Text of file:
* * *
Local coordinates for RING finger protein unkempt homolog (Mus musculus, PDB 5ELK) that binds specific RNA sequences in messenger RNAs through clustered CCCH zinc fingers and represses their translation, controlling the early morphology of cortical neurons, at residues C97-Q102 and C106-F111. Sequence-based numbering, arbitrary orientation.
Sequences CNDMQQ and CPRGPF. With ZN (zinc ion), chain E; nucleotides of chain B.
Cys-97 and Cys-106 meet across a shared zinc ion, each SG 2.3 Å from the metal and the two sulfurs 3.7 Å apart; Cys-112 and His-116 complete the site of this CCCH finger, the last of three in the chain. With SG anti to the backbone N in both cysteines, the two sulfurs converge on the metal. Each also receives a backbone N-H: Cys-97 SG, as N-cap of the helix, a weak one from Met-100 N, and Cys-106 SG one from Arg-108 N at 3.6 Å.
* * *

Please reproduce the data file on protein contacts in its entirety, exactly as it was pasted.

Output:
Local coordinates for RING finger protein unkempt homolog (Mus musculus, PDB 5ELK) that binds specific RNA sequences in messenger RNAs through clustered CCCH zinc fingers and represses their translation, controlling the early morphology of cortical neurons, at residues C97-Q102 and C106-F111. Sequence-based numbering, arbitrary orientation.
Sequences CNDMQQ and CPRGPF. With ZN (zinc ion), chain E; nucleotides of chain B.
Cys-97 and Cys-106 meet across a shared zinc ion, each SG 2.3 Å from the metal and the two sulfurs 3.7 Å apart; Cys-112 and His-116 complete the site of this CCCH finger, the last of three in the chain. With SG anti to the backbone N in both cysteines, the two sulfurs converge on the metal. Each also receives a backbone N-H: Cys-97 SG, as N-cap of the helix, a weak one from Met-100 N, and Cys-106 SG one from Arg-108 N at 3.6 Å.